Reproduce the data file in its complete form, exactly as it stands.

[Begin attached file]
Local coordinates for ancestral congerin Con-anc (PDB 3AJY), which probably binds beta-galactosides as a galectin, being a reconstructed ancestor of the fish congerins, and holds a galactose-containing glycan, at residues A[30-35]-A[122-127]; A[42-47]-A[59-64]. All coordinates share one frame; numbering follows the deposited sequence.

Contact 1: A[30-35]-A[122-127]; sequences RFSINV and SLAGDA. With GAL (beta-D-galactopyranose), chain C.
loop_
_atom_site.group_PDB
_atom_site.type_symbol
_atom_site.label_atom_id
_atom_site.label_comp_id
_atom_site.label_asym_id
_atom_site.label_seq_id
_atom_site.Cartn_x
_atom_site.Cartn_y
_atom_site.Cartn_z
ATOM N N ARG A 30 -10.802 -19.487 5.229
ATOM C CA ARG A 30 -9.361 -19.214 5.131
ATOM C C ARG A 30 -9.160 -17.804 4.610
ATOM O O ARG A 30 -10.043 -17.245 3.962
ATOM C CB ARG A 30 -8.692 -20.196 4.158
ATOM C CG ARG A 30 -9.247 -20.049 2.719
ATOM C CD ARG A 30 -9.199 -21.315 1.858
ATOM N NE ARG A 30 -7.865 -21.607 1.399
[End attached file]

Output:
Local coordinates for ancestral congerin Con-anc (PDB 3AJY), which probably binds beta-galactosides as a galectin, being a reconstructed ancestor of the fish congerins, and holds a galactose-containing glycan, at residues A[30-35]-A[122-127]; A[42-47]-A[59-64]. All coordinates share one frame; numbering follows the deposited sequence.

Contact 1: A[30-35]-A[122-127]; sequences RFSINV and SLAGDA. With GAL (beta-D-galactopyranose), chain C.
loop_
_atom_site.group_PDB
_atom_site.type_symbol
_atom_site.label_atom_id
_atom_site.label_comp_id
_atom_site.label_asym_id
_atom_site.label_seq_id
_atom_site.Cartn_x
_atom_site.Cartn_y
_atom_site.Cartn_z
ATOM N N ARG A 30 -10.802 -19.487 5.229
ATOM C CA ARG A 30 -9.361 -19.214 5.131
ATOM C C ARG A 30 -9.160 -17.804 4.610
ATOM O O ARG A 30 -10.043 -17.245 3.962
ATOM C CB ARG A 30 -8.692 -20.196 4.158
ATOM C CG ARG A 30 -9.247 -20.049 2.719
ATOM C CD ARG A 30 -9.199 -21.315 1.858
ATOM N NE ARG A 30 -7.865 -21.607 1.399